“I’ve not heard of hawks avoiding rabbits with tularemia, but in all likelihood this is not the case. In order for that to happen, there would need to be enough of a selective pressure from this for hawks to learn to avoid rabbits with tularemia, and as many birds of prey have very generalist diets they probably do not encounter sick rabbits enough for them to learn. Disease ecology is a big and exciting field, but not something I am personally that knowledgeable of, so chances are that we will not include a disease component in our study of rabbit populations. We do have a disease ecologist on staff though, so who knows!”


Creating Rabbit Shelter for Winter

I have a wild cotton tail that I feed on a regular basis. It will even eat dried cranberries out of my hand. As Donna mentioned above I have a yorkie as well which I've trained not to bother the rabbit. Many times they are both in the yard at the same time. I am wanting to provide shelter for the rabbit during the winter. I have a back deck with a ramp rather than stairs. I want to provide it shelter underneath the ramp. This is one of the places it goes for shelter when it gets spooked. Do you have any suggestions on the type of shelter I should put together? I thought about a small animal carrier with straw/hay on the inside.

Re: Rabbit Shelter

We asked Ecological Analyst Mason Fidino, and he says, "Over the winter, cottontail rabbits tend to look for cover to provide shelter from harsh winds  and weather. As long as the area underneath the ramp does not get flooded while it rains or when snow melts, anything you put there could potentially work. However, it would be best to let wild animals be wild!”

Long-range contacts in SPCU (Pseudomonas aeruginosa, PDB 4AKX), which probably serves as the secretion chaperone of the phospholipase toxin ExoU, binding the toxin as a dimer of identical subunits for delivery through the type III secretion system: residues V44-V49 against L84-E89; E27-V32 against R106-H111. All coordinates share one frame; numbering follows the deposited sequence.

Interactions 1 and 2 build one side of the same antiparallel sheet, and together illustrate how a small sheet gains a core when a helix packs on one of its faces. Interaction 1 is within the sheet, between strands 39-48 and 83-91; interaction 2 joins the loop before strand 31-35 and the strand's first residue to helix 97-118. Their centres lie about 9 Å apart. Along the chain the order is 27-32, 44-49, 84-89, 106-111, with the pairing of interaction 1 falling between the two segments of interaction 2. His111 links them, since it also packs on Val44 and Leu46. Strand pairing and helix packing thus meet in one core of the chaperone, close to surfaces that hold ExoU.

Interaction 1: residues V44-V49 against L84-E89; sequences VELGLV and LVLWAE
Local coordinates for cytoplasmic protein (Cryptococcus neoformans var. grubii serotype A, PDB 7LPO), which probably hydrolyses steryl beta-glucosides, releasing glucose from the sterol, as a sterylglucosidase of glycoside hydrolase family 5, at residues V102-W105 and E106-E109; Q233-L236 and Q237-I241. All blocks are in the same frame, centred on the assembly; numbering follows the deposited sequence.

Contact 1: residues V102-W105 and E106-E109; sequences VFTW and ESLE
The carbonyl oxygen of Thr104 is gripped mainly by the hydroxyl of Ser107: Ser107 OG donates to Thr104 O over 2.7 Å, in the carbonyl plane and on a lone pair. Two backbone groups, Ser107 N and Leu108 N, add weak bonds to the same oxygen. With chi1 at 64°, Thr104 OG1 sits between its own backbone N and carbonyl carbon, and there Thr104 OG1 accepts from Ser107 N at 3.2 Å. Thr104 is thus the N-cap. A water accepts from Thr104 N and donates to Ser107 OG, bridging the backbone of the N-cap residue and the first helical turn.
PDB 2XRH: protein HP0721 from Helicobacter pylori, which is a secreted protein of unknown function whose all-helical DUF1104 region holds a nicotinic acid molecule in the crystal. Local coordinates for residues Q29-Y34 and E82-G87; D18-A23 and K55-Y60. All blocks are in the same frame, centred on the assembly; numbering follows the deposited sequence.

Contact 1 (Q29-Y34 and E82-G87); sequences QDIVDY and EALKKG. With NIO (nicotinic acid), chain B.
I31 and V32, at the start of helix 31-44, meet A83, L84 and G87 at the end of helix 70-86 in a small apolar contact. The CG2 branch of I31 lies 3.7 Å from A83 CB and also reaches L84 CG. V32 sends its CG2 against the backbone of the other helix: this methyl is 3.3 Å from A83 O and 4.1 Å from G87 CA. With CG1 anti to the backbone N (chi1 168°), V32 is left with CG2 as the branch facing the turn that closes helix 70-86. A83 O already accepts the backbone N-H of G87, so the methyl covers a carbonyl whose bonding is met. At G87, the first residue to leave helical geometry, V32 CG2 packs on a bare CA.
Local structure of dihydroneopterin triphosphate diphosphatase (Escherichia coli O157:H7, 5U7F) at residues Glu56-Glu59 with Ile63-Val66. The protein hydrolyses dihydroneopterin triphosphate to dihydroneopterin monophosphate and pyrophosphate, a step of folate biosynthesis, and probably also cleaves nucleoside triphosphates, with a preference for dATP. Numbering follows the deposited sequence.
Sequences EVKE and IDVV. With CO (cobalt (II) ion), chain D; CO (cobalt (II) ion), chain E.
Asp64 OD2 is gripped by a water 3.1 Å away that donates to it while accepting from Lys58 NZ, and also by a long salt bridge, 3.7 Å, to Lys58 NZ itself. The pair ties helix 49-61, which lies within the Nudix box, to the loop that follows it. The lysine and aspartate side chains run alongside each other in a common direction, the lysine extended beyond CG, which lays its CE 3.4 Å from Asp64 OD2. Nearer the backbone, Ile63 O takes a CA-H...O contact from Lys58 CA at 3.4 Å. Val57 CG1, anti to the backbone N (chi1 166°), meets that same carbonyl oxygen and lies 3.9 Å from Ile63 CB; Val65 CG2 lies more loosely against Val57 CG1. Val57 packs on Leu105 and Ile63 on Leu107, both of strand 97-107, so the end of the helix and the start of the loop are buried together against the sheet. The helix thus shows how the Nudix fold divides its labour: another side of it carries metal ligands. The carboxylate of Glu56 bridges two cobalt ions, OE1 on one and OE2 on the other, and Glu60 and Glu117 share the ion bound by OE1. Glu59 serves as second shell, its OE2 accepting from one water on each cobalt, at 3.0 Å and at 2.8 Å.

urban rabbits feeding

Great website. Gives me hope that I can help the rabbits living under my garage in a burrow made by a ground hog survive the winter. I live in a large urban city across the street from a wooded area. I so enjoy seeing them peacefully sitting in the yard. I bought some Timothy Hay but they haven't touched it. Perhaps I am putting it out wrong. I don't want to disrupt their natural diet just treat them a little for treating me. What do you suggest for them and is dusk or dawn better for feeding. Thank you

Re: urban rabbits feeding

Linda, we appreciate--and share--the love for rabbits, but our general advice is to let wild animals be wild!

Post new comment

The content of this field is kept private and will not be shown publicly.
  • Web page addresses and e-mail addresses turn into links automatically.
  • Allowed HTML tags: <a> <em> <strong> <cite> <code> <ul> <ol> <li> <dl> <dt> <dd> <img> <div>
  • Lines and paragraphs break automatically.
  • You may insert videos with [video:URL]

More information about formatting options

By submitting this form, you accept the Mollom privacy policy.